Proof Is in the Pot: Legal Weed Gives Colorado Business a Boost
New Year's Day 2014 was the first day Colorado allowed licensed vendors to sell marijuana to anyone 21 years or older, making buying a bag of pot virtually the same as buying a six-pack of beer. Just 24 hours later, the state's retail marijuana shops, most of which are in the Denver area, surpassed an aggregate $1 million in sales.
According to the latest data from the Colorado Department of Revenue, the state's legal recreational marijuana industry sold more than $22 million worth of cannabis in April. Since legalization, weed sales have generated $11 million in sales and excise taxes, a figure expected to increase to $30 million by the end of the year.
Though that tax revenue is devoted to building schools and funding social programs, the marijuana business is having a huge impact on a wide array of industries--be they centered around pot or not. Nearly six months after the first state in the country ended the prohibition on weed, Inc. spoke with people at fast-growing private companies in Denver to see how their businesses have been affected.
On the job
Although marijuana is legal in Colorado, it's still illegal according to federal law. Across the state, drug testing has increased since the law changed, and people continue to be fired for testing positive. Rich Johnson, CEO of the Premier Group, a search firm for both executives and workers, says the disparity between state and federal law has proved perplexing for some of his applicants.
"There's a lot of confusion," he says. "As the industry started to move along, we started to see people come in to apply for a job and give their medical marijuana card as an ID. There's a lot of candidates who think they can come out as a habitual pot user and think it will not bar them from employment."
Johnson says Premier tests for all drugs and warns candidates about it so those who smoke, ingest, or vaporize marijuana don't waste their time by failing a test and ruining their chances of employment. The preemptive move has had little effect, however. "It's amazing how many people will walk in the door after we give them a heads-up over the phone that we drug-test for marijuana and they say, 'I don't do any drugs, but I have a marijuana card,'" he says. "It doesn't even enter their head. It's like a driver's license for some people."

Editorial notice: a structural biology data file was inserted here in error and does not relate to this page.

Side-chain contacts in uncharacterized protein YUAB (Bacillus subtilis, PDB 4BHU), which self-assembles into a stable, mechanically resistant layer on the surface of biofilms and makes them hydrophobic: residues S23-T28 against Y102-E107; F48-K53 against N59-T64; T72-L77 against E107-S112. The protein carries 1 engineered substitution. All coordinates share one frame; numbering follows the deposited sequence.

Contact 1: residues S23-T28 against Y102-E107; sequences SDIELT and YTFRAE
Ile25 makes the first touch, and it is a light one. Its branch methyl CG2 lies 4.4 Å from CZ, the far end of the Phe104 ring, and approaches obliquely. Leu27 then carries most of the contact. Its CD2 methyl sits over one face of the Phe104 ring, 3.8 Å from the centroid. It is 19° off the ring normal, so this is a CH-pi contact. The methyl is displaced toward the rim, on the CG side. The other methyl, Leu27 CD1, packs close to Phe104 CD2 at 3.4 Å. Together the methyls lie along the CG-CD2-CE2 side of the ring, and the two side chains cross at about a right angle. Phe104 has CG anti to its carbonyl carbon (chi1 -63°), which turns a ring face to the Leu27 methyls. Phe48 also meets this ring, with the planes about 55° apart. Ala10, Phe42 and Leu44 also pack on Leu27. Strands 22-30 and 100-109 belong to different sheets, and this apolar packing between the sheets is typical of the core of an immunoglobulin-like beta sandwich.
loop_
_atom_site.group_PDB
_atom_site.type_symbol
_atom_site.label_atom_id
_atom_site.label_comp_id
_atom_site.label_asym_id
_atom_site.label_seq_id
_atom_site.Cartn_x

Even in industries in which drug testing is not common, however, it doesn't appear that relaxed attitudes toward marijuana use have resulted in a work force prone to accidents from people's being constantly stoned on the job. Before he started Premier Group, Johnson worked at a large corporate staffing agency that had a pilot program in which only one of two construction crews underwent testing. The result? There was no difference in safety records between them. "We all say drug testing is for safety, that it helps to find a better employee," he says today. "But it's probably not true."
More jobs, more applicants
Demand for Johnson's staffing services has gotten a bump recently, in part thanks to demand related to the marijuana industry. "In the first quarter of the year, which is typically a low season for us, we couldn't get enough electricians out wiring circuits and electricity in places that used to be empty warehouses and now are grow houses," he says. "They are literally everywhere." Ironists may appreciate how Johnson sends only drug-free individuals to build and outfit marijuana-growing facilities, but the demand for more workers is serious business. "If we had 100 more electricians, we'd have them on a job by Tuesday," Johnson adds.